Ann Cooper (CBS Professor Emerita of Professional Practice in International Journalism) published a piece in NiemanReports on the clash between public and commercial media in Lithuania. Public funding of broadcasting is a cherished cornerstone of European democracies. In Lithuania, commercial stations argue state-financed budgets give the country’s public broadcaster an unfair advantage.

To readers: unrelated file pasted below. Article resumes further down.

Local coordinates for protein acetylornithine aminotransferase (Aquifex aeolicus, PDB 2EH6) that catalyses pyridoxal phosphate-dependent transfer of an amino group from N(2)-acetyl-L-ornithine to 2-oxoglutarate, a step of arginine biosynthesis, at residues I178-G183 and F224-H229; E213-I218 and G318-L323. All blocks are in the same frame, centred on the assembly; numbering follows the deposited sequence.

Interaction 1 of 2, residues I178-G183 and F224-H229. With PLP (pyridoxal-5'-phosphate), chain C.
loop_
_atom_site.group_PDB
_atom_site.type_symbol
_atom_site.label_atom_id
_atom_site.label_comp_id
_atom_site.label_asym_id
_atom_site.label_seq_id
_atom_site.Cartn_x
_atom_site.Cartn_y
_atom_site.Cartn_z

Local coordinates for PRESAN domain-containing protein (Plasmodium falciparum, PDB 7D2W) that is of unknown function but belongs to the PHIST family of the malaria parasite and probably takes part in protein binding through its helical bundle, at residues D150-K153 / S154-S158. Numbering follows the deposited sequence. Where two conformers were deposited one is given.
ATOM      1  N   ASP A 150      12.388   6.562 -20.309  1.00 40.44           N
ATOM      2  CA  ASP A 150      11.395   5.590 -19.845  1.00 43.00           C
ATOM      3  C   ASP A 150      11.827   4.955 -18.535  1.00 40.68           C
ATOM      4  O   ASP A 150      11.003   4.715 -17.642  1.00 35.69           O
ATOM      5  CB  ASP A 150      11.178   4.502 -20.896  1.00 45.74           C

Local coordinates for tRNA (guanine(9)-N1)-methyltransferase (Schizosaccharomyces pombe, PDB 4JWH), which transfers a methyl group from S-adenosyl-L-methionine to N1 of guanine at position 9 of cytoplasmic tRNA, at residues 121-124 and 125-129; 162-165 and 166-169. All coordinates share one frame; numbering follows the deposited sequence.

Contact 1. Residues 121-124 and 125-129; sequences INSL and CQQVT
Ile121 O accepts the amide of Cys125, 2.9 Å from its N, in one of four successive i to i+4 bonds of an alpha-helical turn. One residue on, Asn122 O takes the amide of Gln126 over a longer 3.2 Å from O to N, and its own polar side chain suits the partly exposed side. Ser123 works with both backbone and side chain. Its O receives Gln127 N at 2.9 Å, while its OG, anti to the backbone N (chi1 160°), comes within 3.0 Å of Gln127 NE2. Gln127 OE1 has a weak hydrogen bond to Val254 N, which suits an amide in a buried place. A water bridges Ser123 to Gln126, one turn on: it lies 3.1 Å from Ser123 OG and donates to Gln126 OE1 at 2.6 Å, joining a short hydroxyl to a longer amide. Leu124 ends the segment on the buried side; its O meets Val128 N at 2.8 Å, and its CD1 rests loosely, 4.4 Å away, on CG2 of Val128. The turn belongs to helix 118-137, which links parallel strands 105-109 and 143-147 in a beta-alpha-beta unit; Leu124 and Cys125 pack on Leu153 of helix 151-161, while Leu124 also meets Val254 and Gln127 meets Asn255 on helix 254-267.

Another takeaway from Cooper’s article is that “the 30th anniversary of the Soviet army attack [on Lithuania’s pro-independence movement] was widely commemorated on January 13, with videos, slide shows, and ‘I remember’ features published throughout the public and private media that today serve Lithuania’s 2.8 million people. The independent accountability reporting they provide is a little-noticed post-Cold War success, enabled by a press freedom climate ranked higher than the U.K., France, or the U.S. The Reporters Without Borders Press Freedom Index puts Lithuania 28th out of 180 countries; of the 15 former Soviet republics, only fellow Baltic states Estonia and Latvia rate higher.”